Net neutrality movement strengthening in Latin America

By
Thursday, September 8, 2011

Latin America could end up leading the world in terms of implementing network neutrality laws as there is already a strong movement in the region, José Huerta, spokesperson for Chilean net neutrality lobby group Neutralidad Sí, told BNamericas.

Neutralidad Sí was the driving force behind the movement that finally resulted in Chile becoming the first country in the world to approve a net neutrality law in July 2010.

Colombia built a requirement for net neutrality into its public services plan, approved in April with regulations pending; then in June this year the Netherlands followed Chile's example; and this week Argentina's San Luis province approved its own internet neutrality law.

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Huerta attended the Internet Governance Forum (IGF) held in Trinidad and Tobago in August, and said net neutrality was a much talked about subject.

"The notion of net neutrality becoming part of legislation in different countries was a major topic. At the IGF, we proposed to the representatives of all of the Southern Cone countries that Latin America take on consistent positions on big issues like network neutrality, data protection and intellectual property," Huerta said.

"We have a number of countries in the Southern Cone that are already heavily involved in this, and I wouldn't be surprised that this continues to grow throughout the region," he added.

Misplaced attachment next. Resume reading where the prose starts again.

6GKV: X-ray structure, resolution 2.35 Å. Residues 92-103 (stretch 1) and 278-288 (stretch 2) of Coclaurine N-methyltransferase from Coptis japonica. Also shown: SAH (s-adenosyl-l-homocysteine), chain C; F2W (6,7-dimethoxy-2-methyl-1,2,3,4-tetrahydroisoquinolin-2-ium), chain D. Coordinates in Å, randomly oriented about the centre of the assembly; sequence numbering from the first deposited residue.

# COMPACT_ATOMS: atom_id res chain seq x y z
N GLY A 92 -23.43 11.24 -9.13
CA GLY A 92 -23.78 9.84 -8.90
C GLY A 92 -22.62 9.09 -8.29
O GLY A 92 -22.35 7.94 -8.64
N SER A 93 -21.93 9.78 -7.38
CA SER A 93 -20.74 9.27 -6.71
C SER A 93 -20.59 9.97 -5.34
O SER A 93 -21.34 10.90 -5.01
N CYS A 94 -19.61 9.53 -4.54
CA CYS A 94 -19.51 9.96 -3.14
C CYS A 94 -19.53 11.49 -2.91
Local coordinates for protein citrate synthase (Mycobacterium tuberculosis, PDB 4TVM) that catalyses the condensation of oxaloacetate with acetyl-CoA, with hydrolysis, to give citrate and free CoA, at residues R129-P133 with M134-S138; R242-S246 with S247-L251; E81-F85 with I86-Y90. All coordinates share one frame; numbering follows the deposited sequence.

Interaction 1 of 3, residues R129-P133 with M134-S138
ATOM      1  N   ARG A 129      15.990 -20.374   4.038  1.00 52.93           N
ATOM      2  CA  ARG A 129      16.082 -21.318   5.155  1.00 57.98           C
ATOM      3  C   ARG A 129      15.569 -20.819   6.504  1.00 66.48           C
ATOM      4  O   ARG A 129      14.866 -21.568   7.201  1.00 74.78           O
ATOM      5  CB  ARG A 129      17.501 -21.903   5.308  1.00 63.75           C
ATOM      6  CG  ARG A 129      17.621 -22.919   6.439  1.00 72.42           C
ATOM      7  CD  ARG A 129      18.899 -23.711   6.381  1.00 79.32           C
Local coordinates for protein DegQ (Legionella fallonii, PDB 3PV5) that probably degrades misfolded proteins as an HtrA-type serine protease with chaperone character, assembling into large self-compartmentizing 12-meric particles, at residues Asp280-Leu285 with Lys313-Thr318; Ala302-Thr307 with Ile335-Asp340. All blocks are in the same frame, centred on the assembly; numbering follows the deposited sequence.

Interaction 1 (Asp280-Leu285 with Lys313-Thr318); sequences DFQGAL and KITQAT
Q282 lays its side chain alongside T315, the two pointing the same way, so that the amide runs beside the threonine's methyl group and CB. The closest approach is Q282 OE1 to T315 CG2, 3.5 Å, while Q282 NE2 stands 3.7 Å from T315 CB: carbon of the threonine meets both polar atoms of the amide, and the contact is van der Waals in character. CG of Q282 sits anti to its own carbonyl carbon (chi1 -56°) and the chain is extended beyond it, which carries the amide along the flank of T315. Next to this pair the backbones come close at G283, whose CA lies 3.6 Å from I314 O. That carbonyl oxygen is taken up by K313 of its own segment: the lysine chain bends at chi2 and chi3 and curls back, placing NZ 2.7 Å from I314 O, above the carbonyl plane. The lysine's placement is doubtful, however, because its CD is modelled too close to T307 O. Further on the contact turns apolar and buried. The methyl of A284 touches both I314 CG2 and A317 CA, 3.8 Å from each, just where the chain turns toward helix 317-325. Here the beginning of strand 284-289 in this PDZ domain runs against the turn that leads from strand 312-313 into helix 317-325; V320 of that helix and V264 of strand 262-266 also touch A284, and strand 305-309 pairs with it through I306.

Though unfamiliar with the details of the net neutrality law in Argentina's San Luis province, Huerta said that there is a lot of interest in the country for clear rules and policies that protect consumer rights on the internet and that he would not be surprised if before long net neutrality is adopted on a national scale.

NET NEUTRALITY IN CHILE

Net neutrality has been in operation in Chile since March, after an amended version of regulation was approved.

The regulations were amended at the request of Neutralidad Sí, which believed some of the clauses did not represent the spirit of the law.

One sticking point was a clause of "previous disclosure," which appeared to allow ISPs to discriminate against certain content providing they stated their intentions in the terms and conditions of the contracts signed by users. In Huerta's opinion, this defeated the exercise's whole purpose.

Neutralidad Sí team members are also participating in another NGO called Meta, which is working with operators and the government to ensure that the law is interpreted correctly and that information for users is clear and standardized.

In October, Meta will launch a publicity campaign inviting users to educate themselves about their rights as internet consumers.

Operators in the meantime have been striving to comply with the first elements of the law, namely publishing clear details of what each plan involves and what restrictions, if any, apply.

Technical details of levels of internet speed are among the issues that must be clarified, as well as whether the capacity is shared or dedicated.

The government is also going to take measurements of the internet plans to check that operators are actually offering what they promise to the consumer.